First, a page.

Definition and History of Patents
– A patent is a type of intellectual property that grants the owner the right to exclude others from using, making, or selling an invention.
– Patent rights are enforced through legal action against infringers.
– The granting procedure, requirements, and scope of protection vary between countries.
– Patent applications must include claims that define the invention’s protection.
– The Venetian Patent Statute of 1474 is considered the first statutory patent system.
– The English patent system evolved to stimulate invention during the Industrial Revolution.
– The Statute of Monopolies (1624) limited the Crown’s power and established patent rights for inventors.
– Important developments in patent law occurred during the 18th century.
– The English legal system influenced patent law in countries with a common law heritage.
Types of Patents
– Patents can cover inventions in various fields, such as biology, business methods, chemicals, and software.
– Some jurisdictions use the term ‘design patents’ for industrial design rights.
– Plant breeders’ rights may be referred to as ‘plant patents’ in certain countries.
– Utility models and Gebrauchsmuster may be called ‘petty patents’ or ‘innovation patents.’
– The term ‘utility patent’ distinguishes primary patents from other types.
Gender Gap in Patents
– Historically, women in the US were excluded from obtaining patents.
– Married women lacked property ownership rights and control over their income.
– This gender gap has affected the representation of women as inventors.
– Efforts are being made to address the gender gap in patent applications.
– Increasing the participation of women in innovation is crucial for diversity and progress.
International Patent Systems
– Patent systems have spread globally as countries adopted their own laws.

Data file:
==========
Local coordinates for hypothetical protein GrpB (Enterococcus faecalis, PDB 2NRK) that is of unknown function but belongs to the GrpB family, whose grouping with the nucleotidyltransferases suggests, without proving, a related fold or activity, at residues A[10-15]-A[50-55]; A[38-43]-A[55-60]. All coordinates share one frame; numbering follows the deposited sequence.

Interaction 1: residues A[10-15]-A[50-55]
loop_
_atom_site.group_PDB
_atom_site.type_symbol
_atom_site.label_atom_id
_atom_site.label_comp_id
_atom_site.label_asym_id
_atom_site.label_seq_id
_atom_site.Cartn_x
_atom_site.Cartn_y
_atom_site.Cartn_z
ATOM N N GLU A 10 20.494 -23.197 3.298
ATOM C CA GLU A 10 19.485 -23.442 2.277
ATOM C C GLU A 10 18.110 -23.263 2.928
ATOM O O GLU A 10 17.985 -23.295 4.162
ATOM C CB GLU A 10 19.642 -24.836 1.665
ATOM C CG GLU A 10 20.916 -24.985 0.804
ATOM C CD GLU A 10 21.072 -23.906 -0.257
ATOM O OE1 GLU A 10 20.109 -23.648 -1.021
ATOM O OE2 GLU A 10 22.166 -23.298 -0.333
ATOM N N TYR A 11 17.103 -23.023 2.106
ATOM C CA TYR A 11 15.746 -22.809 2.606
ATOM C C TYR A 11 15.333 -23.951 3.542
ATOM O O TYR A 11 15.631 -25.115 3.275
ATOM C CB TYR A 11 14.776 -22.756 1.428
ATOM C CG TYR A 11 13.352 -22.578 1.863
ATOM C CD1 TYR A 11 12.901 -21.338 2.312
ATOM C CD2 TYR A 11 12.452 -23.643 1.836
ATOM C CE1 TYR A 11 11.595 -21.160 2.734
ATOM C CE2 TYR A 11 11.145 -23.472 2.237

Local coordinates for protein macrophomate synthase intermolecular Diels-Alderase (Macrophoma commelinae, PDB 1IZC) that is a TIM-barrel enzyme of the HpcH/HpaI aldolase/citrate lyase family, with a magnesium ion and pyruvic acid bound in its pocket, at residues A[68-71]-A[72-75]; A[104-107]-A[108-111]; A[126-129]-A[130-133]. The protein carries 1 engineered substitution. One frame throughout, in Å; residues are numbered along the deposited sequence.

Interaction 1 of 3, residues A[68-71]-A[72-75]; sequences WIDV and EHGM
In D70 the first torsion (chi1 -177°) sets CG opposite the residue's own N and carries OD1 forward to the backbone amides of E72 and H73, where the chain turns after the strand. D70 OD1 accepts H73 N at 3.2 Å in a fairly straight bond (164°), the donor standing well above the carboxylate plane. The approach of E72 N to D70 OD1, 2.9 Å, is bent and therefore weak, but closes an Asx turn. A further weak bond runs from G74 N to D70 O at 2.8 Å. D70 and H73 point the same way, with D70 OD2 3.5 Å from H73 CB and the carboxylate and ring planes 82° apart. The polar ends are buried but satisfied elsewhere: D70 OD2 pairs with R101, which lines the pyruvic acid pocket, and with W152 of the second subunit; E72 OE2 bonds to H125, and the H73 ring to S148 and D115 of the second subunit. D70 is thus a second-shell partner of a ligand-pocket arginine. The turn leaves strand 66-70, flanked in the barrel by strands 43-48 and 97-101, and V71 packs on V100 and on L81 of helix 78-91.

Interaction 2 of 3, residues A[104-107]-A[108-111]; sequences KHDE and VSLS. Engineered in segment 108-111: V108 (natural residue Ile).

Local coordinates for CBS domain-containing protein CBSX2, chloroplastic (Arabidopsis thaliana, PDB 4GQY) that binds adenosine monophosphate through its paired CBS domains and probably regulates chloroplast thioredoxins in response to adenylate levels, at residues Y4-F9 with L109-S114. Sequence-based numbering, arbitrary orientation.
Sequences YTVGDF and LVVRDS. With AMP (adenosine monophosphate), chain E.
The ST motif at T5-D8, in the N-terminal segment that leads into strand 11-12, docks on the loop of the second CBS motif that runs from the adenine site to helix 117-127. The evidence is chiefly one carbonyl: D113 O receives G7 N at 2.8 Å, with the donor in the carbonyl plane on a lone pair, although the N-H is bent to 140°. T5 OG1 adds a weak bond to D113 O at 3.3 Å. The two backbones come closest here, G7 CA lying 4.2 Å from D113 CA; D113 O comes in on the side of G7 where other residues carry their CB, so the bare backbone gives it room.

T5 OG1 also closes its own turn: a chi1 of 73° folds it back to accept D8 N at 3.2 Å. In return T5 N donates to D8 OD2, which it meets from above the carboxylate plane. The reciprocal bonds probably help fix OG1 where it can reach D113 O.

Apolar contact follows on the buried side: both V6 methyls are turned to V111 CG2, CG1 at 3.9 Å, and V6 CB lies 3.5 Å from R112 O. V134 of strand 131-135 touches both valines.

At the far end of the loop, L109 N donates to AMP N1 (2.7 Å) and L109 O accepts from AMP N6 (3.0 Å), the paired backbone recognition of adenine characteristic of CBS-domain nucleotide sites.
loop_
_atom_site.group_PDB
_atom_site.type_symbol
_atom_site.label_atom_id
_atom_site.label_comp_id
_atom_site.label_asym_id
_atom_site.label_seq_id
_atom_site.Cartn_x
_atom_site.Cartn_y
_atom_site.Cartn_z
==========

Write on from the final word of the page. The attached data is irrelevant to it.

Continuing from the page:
– The French patent system was established during the Revolution in 1791.
– Patents were initially granted without examination in France.
– The US implemented its first Patent Act in 1790, promoting progress in useful arts.
– Revisions to patent laws have occurred over time to improve examination processes.
Decline in Patent Applications and Challenges
– Patent applications have been growing for most countries, with jumps in activity due to changes in local laws.
– Spain had a high number of patent families in the 1800s due to superior preservation and cataloguing.
– The US was the leader in patent families filed between 1900 and 1966, then Japan took over, and since 2007 PR China leads.
– Technologically advanced countries like France, Italy, Japan, Spain, Sweden, and the UK have seen a decline in the total number of patent families filed since the 1970s-1980s.
– The decline in patent applications is even more pronounced when normalized by population or when considering country of origin instead of filing country.
– Increasing cost of research, overwhelming information, and decreasing value of patents in post-industrial economies are some hypotheses for the decline.
– Patent infringement occurs when a third party makes, uses, or sells a patented invention without authorization.
– Infringement is enforced on a national basis.
– Third parties can challenge the validity of a patent through opposition proceedings or in court.
– Grounds for challenges include lack of patentable subject matter, lack of novelty, obviousness, or fraud during prosecution.Sources: https://en.wikipedia.org/wiki/Patent